When doubt arises over an arbitrator’s impartiality, case law provides options to assess the appearance of bias, but some ambiguity may remain.

Arbitrators have a widely recognised obligation to be impartial and independent in all jurisdictions. Impartiality means that arbitrators are not biased. Otherwise, they may be removed, or an award set aside.

Considering the question of apparent bias on the part of an arbitrator, what test should the court apply? Specifically, should it apply the “real likelihood of bias” test, or the “reasonable suspicion” test? First, it is necessary to analyse the differences between the two.


In the well-known case of R v Sussex Justices (1924), Lord Gordon Hewart not only stated his famous aphorism that it is “of fundamental importance that justice should not only be done, but should manifestly and undoubtedly be seen to be done”. He also indicated that “even a suspicion that there has been an improper interference with the course of justice” is enough to vitiate the proceedings, an observation invoked as origin of the reasonable suspicion test.

Following the Sussex Justices case, courts developed a tendency to invoke a test requiring no more than a suspicion of bias. In R v Barnsley County Borough Licensing Justices (1960), Patrick Devlin considered that the term “real likelihood of bias” is not used to import the principle in the Sussex Justices case.

“We have not to inquire what impression might be left on the minds of the present applicants, or on the minds of the public generally,” he stated. “We have to satisfy ourselves that there was a real likelihood of bias, and not merely satisfy ourselves that that was the sort of impression, which might reasonably get abroad.

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“The term ‘real likelihood of bias’ is not used, in my opinion, to import the principle in, to which Salmon J referred. It is used to show that it is not necessary that actual bias should be proved. It is unnecessary, and indeed might be most undesirable, to investigate the state of mind of each individual justice. ‘Real likelihood’ depends on the impression, which the court gets from the circumstances in which the justices were sitting.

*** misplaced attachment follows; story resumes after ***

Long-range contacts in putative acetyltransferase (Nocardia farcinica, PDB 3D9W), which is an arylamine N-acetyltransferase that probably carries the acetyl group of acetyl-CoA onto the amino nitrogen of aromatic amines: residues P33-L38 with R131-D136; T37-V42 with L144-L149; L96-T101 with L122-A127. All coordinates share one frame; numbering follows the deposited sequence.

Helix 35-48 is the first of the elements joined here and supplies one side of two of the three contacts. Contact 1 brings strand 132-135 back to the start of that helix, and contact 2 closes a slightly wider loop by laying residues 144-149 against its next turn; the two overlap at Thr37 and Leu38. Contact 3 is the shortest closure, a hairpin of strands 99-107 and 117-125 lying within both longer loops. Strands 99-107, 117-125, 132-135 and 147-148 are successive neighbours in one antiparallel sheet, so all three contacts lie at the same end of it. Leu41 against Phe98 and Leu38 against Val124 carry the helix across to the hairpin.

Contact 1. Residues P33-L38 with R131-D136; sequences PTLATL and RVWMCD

“Do they give rise to a real likelihood that the justices might be biased? The court might come to the conclusion that there was such likelihood without impugning the affidavit of a justice that he was not in fact biased. Bias is or may be an unconscious thing and a man may honestly say that he was not actually biased and did not allow his interest to affect his mind, although, nevertheless, he may have allowed it unconsciously to do so. The matter must be determined on the probabilities to be inferred from the circumstances in which the justices sit.”

From what Devlin said, we can know the definition of the real likelihood test. Lord Robert Goff elaborated, explaining this test in R v Gough (1993): “Devlin was concerned to get away from any test founded simply upon suspicion – ‘the sort of impression which might reasonably get abroad’ – and to focus upon the actual circumstances of the case in order to decide whether there was in those circumstances a real likelihood of bias.

“His question – do the circumstances give rise to a real likelihood that the justices might be biased? – suggests that he was thinking of likelihood as meaning not probability, but possibility; the noun ‘probability’ is not aptly qualified by the adjective ‘real’, and the verb ‘might’ connotes possibility rather than probability.

“Such a reading makes the real likelihood test very similar to a test requiring a real danger of bias. It is true that … the matter must be determined ‘on the probabilities’. I do not however think that he meant ‘on the balance of probabilities’, but rather that he was emphasising that the question was to be answered by reference to the relevant circumstances.”


Ang Yong Tong
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In other words, the reasonable suspicion test is whether a reasonable and fair-minded person sitting in court and knowing all the relevant facts would have reasonable suspicion that a fair trial was not possible. Meanwhile, the real likelihood test is whether the circumstances were such that the court would think there was a real possibility that the judges might be biased.